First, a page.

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Effects of a community-based intervention to increase activity in American Indian elders

TitleEffects of a community-based intervention to increase activity in American Indian elders
Publication TypeJournal Article
Year of Publication2001
AuthorsKochevar, AJ, Smith, KL, Bernard, MA
JournalJ Okla State Med AssocJ Okla State Med Assoc
Date PublishedOct
ISBN Number0030-1876 (Print)<br/>0030-1876 (Linking)
Accession Number11642001
KeywordsAged, Exercise/physiology, Female, Humans, Indians, North American, Male, Middle Aged, Oklahoma, Physical Therapy Modalities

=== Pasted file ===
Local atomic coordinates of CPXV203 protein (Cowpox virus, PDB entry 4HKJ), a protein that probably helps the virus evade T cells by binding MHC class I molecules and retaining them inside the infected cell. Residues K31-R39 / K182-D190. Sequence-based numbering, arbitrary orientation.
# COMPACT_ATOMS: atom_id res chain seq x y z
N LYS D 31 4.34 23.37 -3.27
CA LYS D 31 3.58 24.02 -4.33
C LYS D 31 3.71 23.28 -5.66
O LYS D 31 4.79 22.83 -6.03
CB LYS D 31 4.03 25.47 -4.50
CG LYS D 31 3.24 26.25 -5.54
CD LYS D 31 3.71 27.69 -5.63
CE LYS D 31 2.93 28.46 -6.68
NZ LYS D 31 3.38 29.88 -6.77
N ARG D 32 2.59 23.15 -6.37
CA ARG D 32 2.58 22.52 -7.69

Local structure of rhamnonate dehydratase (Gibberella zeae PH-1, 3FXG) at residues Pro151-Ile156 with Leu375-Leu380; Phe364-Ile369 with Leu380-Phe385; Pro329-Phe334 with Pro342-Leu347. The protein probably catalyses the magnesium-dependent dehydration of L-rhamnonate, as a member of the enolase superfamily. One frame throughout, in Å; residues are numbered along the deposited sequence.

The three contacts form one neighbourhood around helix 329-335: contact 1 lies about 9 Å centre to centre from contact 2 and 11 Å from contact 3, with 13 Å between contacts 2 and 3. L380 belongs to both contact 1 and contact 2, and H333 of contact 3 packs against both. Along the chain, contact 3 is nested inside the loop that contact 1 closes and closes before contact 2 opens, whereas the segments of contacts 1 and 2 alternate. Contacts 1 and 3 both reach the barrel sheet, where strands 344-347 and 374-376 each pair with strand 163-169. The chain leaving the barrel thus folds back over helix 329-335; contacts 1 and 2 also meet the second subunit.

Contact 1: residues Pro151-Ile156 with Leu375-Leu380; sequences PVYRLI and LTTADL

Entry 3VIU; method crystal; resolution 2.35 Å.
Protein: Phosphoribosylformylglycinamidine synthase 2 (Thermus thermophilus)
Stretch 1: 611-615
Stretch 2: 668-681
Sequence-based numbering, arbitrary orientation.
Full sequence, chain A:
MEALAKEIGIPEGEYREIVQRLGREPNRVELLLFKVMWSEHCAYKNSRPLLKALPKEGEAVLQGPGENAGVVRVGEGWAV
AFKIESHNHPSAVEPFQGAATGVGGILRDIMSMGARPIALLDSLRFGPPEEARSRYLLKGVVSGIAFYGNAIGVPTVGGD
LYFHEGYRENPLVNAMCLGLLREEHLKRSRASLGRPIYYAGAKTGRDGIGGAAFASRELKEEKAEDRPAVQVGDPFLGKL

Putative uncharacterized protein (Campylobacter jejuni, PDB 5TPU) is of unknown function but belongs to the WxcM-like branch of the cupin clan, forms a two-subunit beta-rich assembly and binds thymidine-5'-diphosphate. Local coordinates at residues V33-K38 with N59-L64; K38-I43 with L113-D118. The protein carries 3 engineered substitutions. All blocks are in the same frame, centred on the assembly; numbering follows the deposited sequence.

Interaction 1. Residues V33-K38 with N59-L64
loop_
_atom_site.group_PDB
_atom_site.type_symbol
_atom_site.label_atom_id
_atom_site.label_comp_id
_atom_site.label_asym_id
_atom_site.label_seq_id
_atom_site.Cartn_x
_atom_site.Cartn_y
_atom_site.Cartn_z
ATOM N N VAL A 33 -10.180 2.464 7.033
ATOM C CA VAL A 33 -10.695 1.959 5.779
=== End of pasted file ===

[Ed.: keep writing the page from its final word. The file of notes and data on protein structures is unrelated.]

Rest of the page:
AbstractThe purpose of this study was to evaluate the efficacy of a community-based exercise course applied to a group of American Indians (AI) who, because of physician recommendation and/or self-motivation, desired to increase their physical activity. Changes in physiological measurements and self-perceived measurements were determined following a moderate-intensity exercise program implemented through a randomized controlled trial to a population of American Indian elders between the ages of 55 and 75 living in an urban area. It was hypothesized that the exercise subjects would show improvement in all of the study variables examined, including three subjective measurements in emotional health, seven subjective measurements in physical health, and several physiological indices. The subjects participated in a six-week exercise class designed for healthy elderly persons as well as for those struggling from arthritis, heart disease, obesity, and/or non-insulin dependent diabetes. Results were measured using both subjective self-perceived and objective physiological measurements; T-tests were used to analyze the data, using subjects as their own controls and using a separate control group. Following the intervention, the exercise participants significantly improved their self-perceived physical health (p = 0.001), emotional health (p = 0.023), and personal appearance (p = 0.025) when compared with baseline values. The exercise subjects also significantly increased the self-perceived frequency with which they performed chores that gave them exercise (p = 0.035) and significantly increased the self-perceived frequency that they participated in activities specifically for exercise (p = 0.023) when compared with pre-intervention measurements. A corresponding trend in objective indices was also observed: following the intervention period, exercise participants were found to significantly lower their systolic blood pressure (p = 0.046) and significantly lower their respirations (p = 0.048) as compared with initial values. Findings of this study suggest that senior Al adults who participated in the exercise program subjectively and objectively improved their health status. The authors think that this type of program would be an excellent resource for physicians to recommend to their eldrly patients in need of increased physical activity. A literature search found no previously published clinical data documenting the response of Al elders to excercises that developed flexibility, muscular strength, and muscular endurance.
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